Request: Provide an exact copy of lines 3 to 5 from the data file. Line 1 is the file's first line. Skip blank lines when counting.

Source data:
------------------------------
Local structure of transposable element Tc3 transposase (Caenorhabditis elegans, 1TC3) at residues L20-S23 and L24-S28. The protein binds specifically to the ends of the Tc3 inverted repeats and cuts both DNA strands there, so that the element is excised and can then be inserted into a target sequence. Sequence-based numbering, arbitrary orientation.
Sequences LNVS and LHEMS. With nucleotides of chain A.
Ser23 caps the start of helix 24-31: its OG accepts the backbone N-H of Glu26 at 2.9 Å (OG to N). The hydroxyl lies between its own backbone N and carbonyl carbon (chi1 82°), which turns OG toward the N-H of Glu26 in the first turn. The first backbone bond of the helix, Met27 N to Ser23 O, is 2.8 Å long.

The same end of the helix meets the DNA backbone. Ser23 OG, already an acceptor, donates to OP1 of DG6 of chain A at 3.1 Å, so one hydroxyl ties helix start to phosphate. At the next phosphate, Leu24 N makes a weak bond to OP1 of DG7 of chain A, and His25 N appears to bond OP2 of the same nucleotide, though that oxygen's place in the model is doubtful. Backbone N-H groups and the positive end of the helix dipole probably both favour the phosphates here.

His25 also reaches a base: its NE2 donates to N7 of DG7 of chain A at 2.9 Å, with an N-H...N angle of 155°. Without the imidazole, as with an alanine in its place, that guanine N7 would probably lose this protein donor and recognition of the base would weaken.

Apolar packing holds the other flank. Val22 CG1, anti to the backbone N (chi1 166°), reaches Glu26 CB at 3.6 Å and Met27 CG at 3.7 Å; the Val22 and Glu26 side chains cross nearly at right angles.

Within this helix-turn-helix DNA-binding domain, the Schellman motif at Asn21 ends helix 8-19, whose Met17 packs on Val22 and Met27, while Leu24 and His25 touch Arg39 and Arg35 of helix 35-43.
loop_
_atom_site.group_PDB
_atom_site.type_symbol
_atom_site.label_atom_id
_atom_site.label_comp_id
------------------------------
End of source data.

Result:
Ser23 caps the start of helix 24-31: its OG accepts the backbone N-H of Glu26 at 2.9 Å (OG to N). The hydroxyl lies between its own backbone N and carbonyl carbon (chi1 82°), which turns OG toward the N-H of Glu26 in the first turn. The first backbone bond of the helix, Met27 N to Ser23 O, is 2.8 Å long.

The same end of the helix meets the DNA backbone. Ser23 OG, already an acceptor, donates to OP1 of DG6 of chain A at 3.1 Å, so one hydroxyl ties helix start to phosphate. At the next phosphate, Leu24 N makes a weak bond to OP1 of DG7 of chain A, and His25 N appears to bond OP2 of the same nucleotide, though that oxygen's place in the model is doubtful. Backbone N-H groups and the positive end of the helix dipole probably both favour the phosphates here.

His25 also reaches a base: its NE2 donates to N7 of DG7 of chain A at 2.9 Å, with an N-H...N angle of 155°. Without the imidazole, as with an alanine in its place, that guanine N7 would probably lose this protein donor and recognition of the base would weaken.